“Forgive me, Jim,” Spock said, his voice a quiet murmur against the backdrop of night sounds. “I know how much their deaths grieve you.”

“Not half as goddamned much as yours would.” There was sudden anger in the captain’s voice, and Nardalen and Makara exchanged glances. Were the two going to quarrel? Indeed, it seemed for a moment that might be the outcome, as the one called Jim began to pace before the silent figure with the pointed ears.

“What the hell were you doing?” Jim demanded. “That plant almost killed you, all because you were so busy throwing yourself on it you didn’t bother to tell me to get the Hell out of the way! Goddamnit, Spock, don’t you dare do anything like that again!”

The slim, dark figure stiffened slightly. “It is my duty to protect my crewmates and most especially my commanding officer, and…”

“IT’S NOT YOUR DUTY TO DIE FOR ME!” Jim froze even as the words left his mouth, realizing that both the content and the decibel level were completely out of bounds. IN a nearby tree a small flock of roosting birds rose into the sky for a moment with a series of alarmed calls and then settled back as no threat was revealed. Nardalen and Makara looked at each other once more, unsure of why the golden-haired one was so angry.

Jim took a step towards Spock and then another. “You can’t die for me,” he said, his voice softer now but just as intense. “You can’t, Spock. Don’t you…you don’t understand what it would do to me, to watch you die and know it was my fault.” He took another slow, careful step, almost as if he were trying to gentle a wild thing—and perhaps he was, Jim suddenly realized. He was so close to Spock now, close enough to see the gentle rise and fall of his chest as the Vulcan breathed, close enough to see the pulse, a little fast as it always was by human standards, beating in Spock’s throat, close enough to feel the warmth of Spock’s body, to watch his throat muscles constrict as Spock swallowed hard.

“I….To stand idly by, to see you die…again….I cannot do it, Jim,” he whispered, almost shy. “I must protect you. I must, Jim. It overrides all other imperatives in my mind…and in my heart.”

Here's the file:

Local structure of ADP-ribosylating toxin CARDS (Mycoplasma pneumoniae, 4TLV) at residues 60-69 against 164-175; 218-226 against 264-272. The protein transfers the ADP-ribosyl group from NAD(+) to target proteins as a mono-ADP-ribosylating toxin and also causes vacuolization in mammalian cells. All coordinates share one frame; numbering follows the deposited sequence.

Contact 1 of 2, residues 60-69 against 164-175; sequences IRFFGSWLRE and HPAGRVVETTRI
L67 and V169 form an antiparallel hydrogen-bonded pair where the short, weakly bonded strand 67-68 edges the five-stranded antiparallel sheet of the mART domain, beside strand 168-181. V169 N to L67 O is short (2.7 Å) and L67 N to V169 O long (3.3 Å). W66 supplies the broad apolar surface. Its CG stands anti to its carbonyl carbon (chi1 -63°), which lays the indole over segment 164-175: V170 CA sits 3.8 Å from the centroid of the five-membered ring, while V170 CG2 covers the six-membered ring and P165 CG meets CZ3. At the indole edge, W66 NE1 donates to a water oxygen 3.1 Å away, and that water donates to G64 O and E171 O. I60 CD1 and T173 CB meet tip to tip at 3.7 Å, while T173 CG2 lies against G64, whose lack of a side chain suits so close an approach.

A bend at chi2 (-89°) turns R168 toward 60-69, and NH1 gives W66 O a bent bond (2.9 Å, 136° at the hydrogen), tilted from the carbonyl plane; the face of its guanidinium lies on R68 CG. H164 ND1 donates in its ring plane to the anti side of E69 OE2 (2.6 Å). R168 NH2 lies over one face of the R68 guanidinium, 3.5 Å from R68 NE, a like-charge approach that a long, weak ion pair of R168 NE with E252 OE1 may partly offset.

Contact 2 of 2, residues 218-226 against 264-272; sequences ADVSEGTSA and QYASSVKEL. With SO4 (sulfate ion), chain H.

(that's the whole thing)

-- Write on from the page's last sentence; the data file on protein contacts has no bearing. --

“Spock.” Greatly moved, Jim took yet another step, so close now he could have reached out and taken Spock into his arms—if he’d dared. He didn’t dare. He settled for gently laying a hand on Spock’s shoulder, afraid the Vulcan would move away—but Spock didn’t.

“Spock,” he murmured again, “what happened on Vulcan—that wasn’t your fault.”

“Perhaps not.” Spock’s voice was gentle. “But it was my responsibility, and under the influence of the fever, I laid hands on what is most…dear to me.” He looked away from a moment, his eyes seeming to look right through Nardalen and Makara as they crouched in the underbrush.

“I should not say this now.”

“No.” Jim’s voice was suddenly strong and sure, and his other hand moved to Spock’s opposite shoulder, both hands now gripping lightly, forcing Spock to look at him once more.

“I’m glad you’re saying it,” Jim said softly. “I’ve wanted to say it for a long time, but I didn’t have the nerve. Spock, I…you cannot know all that you mean to me, but….”

Whisper-soft fingertips touched Jim’s lips, moved up his cheekbone to brush against one temple. “I do know,” Spock murmured. “Believe me, Jim—I know, and everything you feel, I feel a thousand-fold.”

As Nardalen and Makara watched, spellbound, the tension seemed to leave the captain’s body, and he stepped into the other’s loose embrace, his arms going around the Vulcan in turn. For long moments, they stood together thus, each supporting the other. At last, Jim raised his head and met Spock’s eyes once more, finding a smile.

“Thank you,” Spock.” He laid a light hand on the blue Science tunic, still marred by a circle of puncture marks. “Take care of yourself, please, for my sake. I can’t bear to lose you.”

Spock raised one hand, fingers paired and ran it softly along Jim’s temple once more and Jim’s eyes closed beneath the caress. “I will, but I must care for thee as well,” he murmured. For another moment, they stood together, and then Jim took a deep breath and stepped back.

“Come on,” he said. “We’d better check back with the others.” He then did an odd thing, at least odd in the eyes of his watchers. He caught Spock’s hand in his and pressed his lips to the palm before releasing it once more.

“When we get out of this, mister,” he said quietly, “you and I are going to have a long talk.”

Spock’s expression didn’t change but it was as if the sun had risen in the midst of night. “I will…hold you to that, sir.”

Jim laughed, a low and joyous note, and the two left the clearing heading back to their guest house. For a moment, Nardalen and Makara forgot to find them, looking at one another.

“I do not understand,” Makara said at last. “it was as if they were communing with one another without words, as Akuta does with Vaal. Yet—the pointed eared one does not seem to be a god.”

“I do not know,” Nardalen replied thoughtfully, remembering the sudden tightness in his throat when he’d watched the captain press his lips to Spock’s hand. “Their ways are strange and yet….” He looked at his friend, imagining his touch as the visitors had touched one another. The visitors were strange—but perhaps they had knowledge even Vaal did not possess. After all, Vaal was never touched.

“Come,” Nardalen said. “We must guard the visitors.” He moved off through the greenery, resolved to learn more about these strangers—and more about the touching.